Market-First Hybrid Research Vessel to be Designed for University of Vermont

Chartwell Marine, a pioneer in next generation vessel design, has announced that it has been selected by the University of Vermont (UVM) to design a market-first hybrid research vessel.

The 19-meter catamaran, designed in collaboration with hybrid propulsion specialists at BAE Systems, will be capable of low-emission, low-fuel-burn operations and is set for launch in April 2022. Following a competitive vessel build tender, the contract has been awarded to Derecktor Shipyards, renowned for its expertise in commercial craft and yachts. 

As public institutions, port authorities and private offshore operators in the USA and worldwide begin to adapt to future emissions regulations, and look to reduce their own carbon footprints, vessel design is becoming an increasing area of innovation for hybrid propulsion technologies. To provide operators with these next generation hybrid craft, however, several design challenges must be overcome, ranging from hull form to low-speed efficiency.  

Chartwell Marine’s hybrid design, which is powered by two Cummins QSB 6.7m 306hp diesel engines and two BAE AC traction motors, will provide the University with a new research and instruction platform to facilitate its advanced research operation. The hybrid propulsion method will enable all-electric operation for trips less than two hours in duration, which represents 60% of all current UVM voyages.    

This will provide a number of benefits – not only reduced engine maintenance costs, as its diesel power plants see usage fall by 55%, but also improved low-speed maneuverability, a quieter operating platform with less vibration for students, and also a less intrusive vessel for studying marine life.  

This innovative survey suite will be further bolstered by InterOcean Systems, in partnership with the Woods Hole Oceanographic Institute. Together, IOS & WHOI have developed a unique new winch system, which will enable UVM to operate more efficiently than ever before from both personnel and power perspectives. The winches are directly driven to reduce drivetrain losses and can be operated using a single wireless joystick. With its novel, compact design, this critical element represents another building block that establishes the hybrid science vessel as a transformative frontrunner in its class.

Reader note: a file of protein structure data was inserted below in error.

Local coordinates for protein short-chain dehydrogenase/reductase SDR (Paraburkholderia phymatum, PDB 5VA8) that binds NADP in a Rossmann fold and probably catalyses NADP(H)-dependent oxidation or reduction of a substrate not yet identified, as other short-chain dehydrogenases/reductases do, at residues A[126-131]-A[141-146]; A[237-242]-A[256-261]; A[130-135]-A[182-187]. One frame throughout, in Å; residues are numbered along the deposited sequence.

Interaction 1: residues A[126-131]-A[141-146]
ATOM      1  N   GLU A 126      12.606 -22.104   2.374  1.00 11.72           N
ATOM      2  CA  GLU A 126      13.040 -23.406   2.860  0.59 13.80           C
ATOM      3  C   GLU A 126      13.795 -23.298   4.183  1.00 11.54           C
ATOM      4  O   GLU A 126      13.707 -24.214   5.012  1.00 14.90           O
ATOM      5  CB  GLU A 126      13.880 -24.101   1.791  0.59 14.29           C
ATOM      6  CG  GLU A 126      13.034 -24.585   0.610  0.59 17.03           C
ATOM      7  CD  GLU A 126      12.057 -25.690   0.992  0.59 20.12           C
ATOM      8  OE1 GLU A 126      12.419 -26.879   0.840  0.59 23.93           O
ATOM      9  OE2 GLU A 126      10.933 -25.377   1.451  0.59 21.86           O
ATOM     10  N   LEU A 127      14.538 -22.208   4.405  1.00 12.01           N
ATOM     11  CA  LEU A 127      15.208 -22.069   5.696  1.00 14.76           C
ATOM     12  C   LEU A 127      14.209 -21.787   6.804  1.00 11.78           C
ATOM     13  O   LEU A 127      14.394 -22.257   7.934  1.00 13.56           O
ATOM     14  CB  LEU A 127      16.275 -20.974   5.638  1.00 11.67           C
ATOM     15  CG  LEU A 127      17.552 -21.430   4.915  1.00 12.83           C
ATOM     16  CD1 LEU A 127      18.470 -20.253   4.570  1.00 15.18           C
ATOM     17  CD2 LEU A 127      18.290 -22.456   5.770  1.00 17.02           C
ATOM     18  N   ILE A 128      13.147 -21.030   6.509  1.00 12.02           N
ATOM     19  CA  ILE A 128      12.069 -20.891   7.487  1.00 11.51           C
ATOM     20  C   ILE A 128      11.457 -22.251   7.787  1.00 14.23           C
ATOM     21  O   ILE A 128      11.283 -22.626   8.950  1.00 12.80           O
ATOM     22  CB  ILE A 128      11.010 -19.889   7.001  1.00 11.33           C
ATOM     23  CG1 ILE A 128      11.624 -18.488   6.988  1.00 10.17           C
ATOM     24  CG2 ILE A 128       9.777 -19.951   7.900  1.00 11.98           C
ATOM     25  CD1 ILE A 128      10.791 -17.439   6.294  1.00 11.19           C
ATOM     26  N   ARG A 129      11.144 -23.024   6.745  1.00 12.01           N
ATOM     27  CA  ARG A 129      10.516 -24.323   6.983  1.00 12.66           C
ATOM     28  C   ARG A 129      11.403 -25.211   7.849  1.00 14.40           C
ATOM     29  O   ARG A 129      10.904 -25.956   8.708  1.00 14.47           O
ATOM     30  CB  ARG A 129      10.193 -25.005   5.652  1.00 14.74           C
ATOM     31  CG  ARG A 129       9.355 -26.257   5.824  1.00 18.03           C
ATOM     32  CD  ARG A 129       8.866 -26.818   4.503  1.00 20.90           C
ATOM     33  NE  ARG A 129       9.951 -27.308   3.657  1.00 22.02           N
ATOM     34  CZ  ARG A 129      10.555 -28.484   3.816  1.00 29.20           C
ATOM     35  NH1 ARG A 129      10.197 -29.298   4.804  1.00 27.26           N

These benefits will be made possible by an advanced new catamaran hull form that has been optimized via Computational Flow Dynamics modelling to minimize resistance at low speeds, accommodate battery storage, and ensure maximum stability.  

The University envisions three main uses for the vessel: a mobile ‘classroom’ for undergraduate field trips; a platform for graduate students researching the Lake Champlain environment; and a way for engineering students to study the future of hybrid vessel design.  

As part of the design process, Chartwell Marine provided services including concept design, preliminary design, technical specification drafting, and technical auditing of the shipyard tender process. Chartwell continues to provide production information and support to Derecktor Shipyards. The build began in October 2020 and is set to be completed by April 2022. Derecktor was selected due to its technical expertise in hybrid vessel production and its strong tender response.   

“The future of vessel procurement will look quite different to its current form today, as operators worldwide begin to respond to increasingly stringent requirements for low emission craft,” said Andy Page, Naval Architect and Managing Director, Chartwell Marine. 

“The USA in particular is taking a lead in the adoption of marine emissions regulations, and, with emerging industries such as offshore wind changing the landscape of maritime activity off the East Coast, it’s great to see a regional institution like the University of Vermont take the initiative with the adoption of hybrid technology. There are certainly lessons to be learnt from this project that will be highly beneficial in the development of hybrid vessels for the offshore wind market in the US and further afield.”  

“Derecktor Shipyards has become an industry leader in the development and construction of hybrid vessels, and this will be our fourth such build,” said Justin Beard, Marketing and Sales Development Manager, Derecktor Shipyards. “While the concept is similar to previous builds, this particular vessel includes berth space, as well as more dedicated space for research. The finished product will be a truly unique research vessel built to foster the education of future scientists and engineers.”

Patricia A. Prelock, Provost and Senior Vice President for the University of Vermont commented: “Going to market for the next vessel tender enabled us to explore new opportunities in hybrid vessel design, with Chartwell Marine offering a number of operational benefits. UVM’s Amplifying Our Impact strategic vision (go.uvm.edu/vision) underscores the University’s prioritization of research and initiatives that strengthen healthy environments and healthy societies. Our partnerships with Chartwell Marine and Derecktor Shipyards support that vision. We look forward to the journey of the vessel's construction and its delivery in 2022 when the ship will arrive at the Rubenstein Ecosystem Science Lab on Lake Champlain.”